Gregorio Luke in Santa Ana

DOWNTOWN. Reputable go to lecturer on Mexican art Gregorio Luke came to the Artist’s Village on Friday, April 29th to discuss the history of La batalla de Puebla (The Battle of Puebla), most commonly known as Cinco de Mayo.

Luke provided a deep backstory to do the holiday its due justice, taking into account that as a practice in the States, it’s really just another reason to drink beer not unlike Saint Patrick’s Day. It would be extremely rare to have an in-depth discussion on the subject with well, anyone. Almost anyone.

Gregorio Luke lectures on the history of Cinco de Mayo. President Benito Juárez is shown on the projection.

Luke did an effective job of relating the events leading up to Cinco de Mayo on a global scale in relation to the United States, and Mexico’s creditors Spain, England and France.

It became apparent in the United States, for example, that it was not in its own interest to have the French in Mexico because of Napoleon’s expansionist agenda and interest in Louisiana. Indeed, ousted Mexican President Benito Juárez stayed in exile in New Orleans as a sign of cooperation and mutual interest between Mexico and the United States.

The invasion of Mexico by France started after President Benito Juárez declared a moratorium on Mexico’s foreign debt. This caused the three aforementioned European powers to prepare for invasion, but Spanish and English diplomats understood Napoleon’s ambition and interest and opted on not invading Mexico.

Luke enlivened the lecture with a number of rare and valuable anecdotes like Mexican General Ignacio Zaragoza’s assertion that, “The liberation of France begins in Puebla,” and famed French writer Victor Hugo’s comment on the war, “It is not France that invades you, it is the empire.”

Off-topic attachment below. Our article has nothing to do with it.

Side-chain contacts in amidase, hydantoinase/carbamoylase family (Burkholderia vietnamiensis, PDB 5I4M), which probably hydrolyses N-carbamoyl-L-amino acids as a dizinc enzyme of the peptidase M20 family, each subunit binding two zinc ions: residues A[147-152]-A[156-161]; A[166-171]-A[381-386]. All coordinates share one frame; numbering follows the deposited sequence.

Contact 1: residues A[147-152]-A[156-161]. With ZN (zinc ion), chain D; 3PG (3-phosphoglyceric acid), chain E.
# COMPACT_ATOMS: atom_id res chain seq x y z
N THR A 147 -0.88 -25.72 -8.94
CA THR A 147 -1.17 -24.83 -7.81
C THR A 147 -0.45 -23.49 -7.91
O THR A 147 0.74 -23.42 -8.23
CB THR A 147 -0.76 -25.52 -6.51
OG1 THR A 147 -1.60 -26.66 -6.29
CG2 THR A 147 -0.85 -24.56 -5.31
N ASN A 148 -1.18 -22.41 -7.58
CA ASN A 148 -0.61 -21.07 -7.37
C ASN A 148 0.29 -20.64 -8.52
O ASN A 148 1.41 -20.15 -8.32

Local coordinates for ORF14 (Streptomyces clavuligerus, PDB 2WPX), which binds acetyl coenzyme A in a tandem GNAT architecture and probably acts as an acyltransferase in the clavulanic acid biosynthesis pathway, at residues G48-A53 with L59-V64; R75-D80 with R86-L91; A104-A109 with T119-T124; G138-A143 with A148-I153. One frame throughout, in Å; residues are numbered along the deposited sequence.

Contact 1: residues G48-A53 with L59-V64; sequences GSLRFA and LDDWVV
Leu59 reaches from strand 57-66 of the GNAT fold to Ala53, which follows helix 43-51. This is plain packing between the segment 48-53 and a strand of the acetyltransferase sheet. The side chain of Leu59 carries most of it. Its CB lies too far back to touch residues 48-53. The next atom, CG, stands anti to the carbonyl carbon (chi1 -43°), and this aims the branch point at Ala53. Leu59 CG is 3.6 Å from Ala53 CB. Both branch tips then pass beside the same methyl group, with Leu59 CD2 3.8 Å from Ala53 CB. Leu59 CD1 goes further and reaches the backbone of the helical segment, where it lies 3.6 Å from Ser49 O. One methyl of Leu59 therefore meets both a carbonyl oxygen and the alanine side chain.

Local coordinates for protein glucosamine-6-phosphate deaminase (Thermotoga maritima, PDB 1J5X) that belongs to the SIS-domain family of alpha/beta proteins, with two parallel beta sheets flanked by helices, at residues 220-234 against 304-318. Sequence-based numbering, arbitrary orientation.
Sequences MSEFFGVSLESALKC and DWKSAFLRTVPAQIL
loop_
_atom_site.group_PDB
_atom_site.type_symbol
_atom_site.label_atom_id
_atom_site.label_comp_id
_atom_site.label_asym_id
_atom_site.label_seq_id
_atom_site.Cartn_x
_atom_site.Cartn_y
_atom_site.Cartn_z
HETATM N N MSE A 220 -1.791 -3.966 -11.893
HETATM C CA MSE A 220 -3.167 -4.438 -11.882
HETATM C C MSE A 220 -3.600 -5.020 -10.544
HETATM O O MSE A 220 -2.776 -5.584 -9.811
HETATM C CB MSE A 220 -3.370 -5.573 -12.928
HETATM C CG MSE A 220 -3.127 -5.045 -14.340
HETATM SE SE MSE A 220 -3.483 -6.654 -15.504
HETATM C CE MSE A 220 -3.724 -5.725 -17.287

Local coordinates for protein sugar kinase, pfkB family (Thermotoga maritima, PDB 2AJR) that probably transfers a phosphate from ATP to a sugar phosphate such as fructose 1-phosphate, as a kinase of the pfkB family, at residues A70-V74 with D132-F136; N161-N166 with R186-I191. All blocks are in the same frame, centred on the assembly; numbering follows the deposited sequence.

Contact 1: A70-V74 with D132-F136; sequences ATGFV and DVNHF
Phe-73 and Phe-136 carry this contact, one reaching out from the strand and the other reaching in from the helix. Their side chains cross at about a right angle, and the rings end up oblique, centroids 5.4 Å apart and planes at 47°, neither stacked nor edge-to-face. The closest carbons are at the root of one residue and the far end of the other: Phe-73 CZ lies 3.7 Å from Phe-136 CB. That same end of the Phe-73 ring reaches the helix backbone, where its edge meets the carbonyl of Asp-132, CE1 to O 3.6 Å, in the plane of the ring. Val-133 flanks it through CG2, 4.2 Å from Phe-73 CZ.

The Battle of Puebla did not change the tide of war. The country was eventually overrun by French forces and an imperial monarchy was installed, with Napoleon’s nephew Maximilian of Austria crowned as emperor. The Mexican Empire of Maximilian was short-lived as Republican forces under President Benito Juárez captured and sentenced Maximilian to a death squad.

Luke concluded with a moral lesson left by Benito Juárez, El respeto al derecho ajeno es la paz / Respect for the rights of others means peace.


Gregorio Luke is an expert on Mexican and Latin American art and culture. Mr. Luke has presented over 1,000 lectures in museums and universities throughout Mexico, Europe and the United States in institutions such as the Library of Congress, The Smithsonian Institution, the San Diego Museum of Art, the Detroit Institute of Art, and Universities such as Harvard, Columbia, UNAM and Georgetown, among others.

He is the former Director of the Museum of Latin American Art in Long Beach, former Consul of Cultural Affairs of Mexico in Los Angeles and the First Secretary of the Embassy of Mexico in Washington D.C.

In 1995, Luke was honored with the Irving Leonard Award by the Hispanic Society of the Library of Congress. In 2005, The Ebell Club of Los Angeles honored him with a Life-time Achievement Award. In 2006, Luke received the El Angel Award by the Bilingual Foundation of the Arts and in 2007 he was recognized by CATE (California Association of Teacher’s in English) for promoting literacy in public schools.


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